For decades, being a coal miner has come with a deal: Work in dangerous, unpleasant conditions for years, and in exchange, get lifelong health-care benefits and a decent pension. Now, though, part of that deal is jeopardy, as the funds that provide those benefits have dwindled.
When Congress returns next week, legislators will be under intense pressure to fund health-care benefits and pension plans for coal miners that are otherwise set to expire at the end of April. The United Mine Workers Association is urging Congress to pass the Miners Protection Act, which would use money from a fund dedicated to cleaning up abandoned mines to instead shore up former mine workers’ health care and pension plans, which have been decimated as coal companies have filed for bankruptcy and stopped contributing to health-care and pension funds. America has a “moral commitment” to the nation’s retired miners, UMWA president Cecil E. Roberts wrote in a statement last month.
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But does it really? The miners argue that Congress has an obligation to step in because of a deal signed between the federal government and the United Mine Workers in 1946 to end a nationwide strike. The federal government had taken control of the mines, and in order to get the miners to return to work, United Mine Workers president John King and Interior Secretary Julius Krug signed a deal that required coal companies to pay into a pension fund and a health insurance fund for miners. Today, the United Mine Workers of America refers to that deal as “The Promise,” and says that it means that the government (since Secretary Krug was one of the signees) committed to providing miners with health care and pensions for life.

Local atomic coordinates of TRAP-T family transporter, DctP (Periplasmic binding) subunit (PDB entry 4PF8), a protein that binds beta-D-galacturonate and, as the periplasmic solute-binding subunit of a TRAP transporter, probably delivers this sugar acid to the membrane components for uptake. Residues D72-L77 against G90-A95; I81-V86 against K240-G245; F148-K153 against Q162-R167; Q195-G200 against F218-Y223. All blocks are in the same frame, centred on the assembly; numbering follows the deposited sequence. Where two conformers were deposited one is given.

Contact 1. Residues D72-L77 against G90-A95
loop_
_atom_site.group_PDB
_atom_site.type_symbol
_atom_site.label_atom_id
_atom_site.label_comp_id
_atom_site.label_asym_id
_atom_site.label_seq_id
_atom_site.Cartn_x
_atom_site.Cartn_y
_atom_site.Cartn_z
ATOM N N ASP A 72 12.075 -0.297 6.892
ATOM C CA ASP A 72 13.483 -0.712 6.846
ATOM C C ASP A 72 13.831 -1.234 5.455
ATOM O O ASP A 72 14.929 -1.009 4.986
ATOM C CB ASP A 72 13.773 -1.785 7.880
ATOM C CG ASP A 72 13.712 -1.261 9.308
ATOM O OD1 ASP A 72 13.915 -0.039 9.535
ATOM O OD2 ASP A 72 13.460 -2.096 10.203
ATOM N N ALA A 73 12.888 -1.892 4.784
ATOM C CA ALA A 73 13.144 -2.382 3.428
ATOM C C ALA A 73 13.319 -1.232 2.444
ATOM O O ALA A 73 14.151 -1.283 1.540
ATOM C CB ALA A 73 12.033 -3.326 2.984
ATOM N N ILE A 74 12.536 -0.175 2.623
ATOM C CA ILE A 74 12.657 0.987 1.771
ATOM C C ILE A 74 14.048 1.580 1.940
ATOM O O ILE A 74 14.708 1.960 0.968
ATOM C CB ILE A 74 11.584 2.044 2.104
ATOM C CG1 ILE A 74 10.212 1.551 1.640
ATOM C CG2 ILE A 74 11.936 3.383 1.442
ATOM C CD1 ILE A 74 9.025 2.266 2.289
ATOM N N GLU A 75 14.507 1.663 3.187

But Congress is in a tight spot. If it bails out the miners, why stop there? Why not bail out all of the other pension funds, private and public, that are on the brink of insolvency? Miners are not the only group that is in danger of losing health care and pensions as their employers go bankrupt. One of the biggest private pension funds in the country, the Central States Pension Fund, which provides benefits for truck drivers, is also almost out of money and is proposing cutting benefits for current and future retirees. The miners and truckers funds are examples of defined-benefit multi-employer pension plans, meaning they provide a certain amount of money every month to covered workers from a number of companies. According to the Congressional Budget Office, such plans have $850 billion worth of benefit obligations, but have assets of only $400 billion. According to the Pension Research Council at the University of Pennsylvania, there are 1,300 such multi-employer pension plans, covering millions of workers.
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“If you open the door here to the United Mine Workers, then you have 1,300 other plans waiting there to say, ‘Where’s my bailout? Why is it fair that you preserved…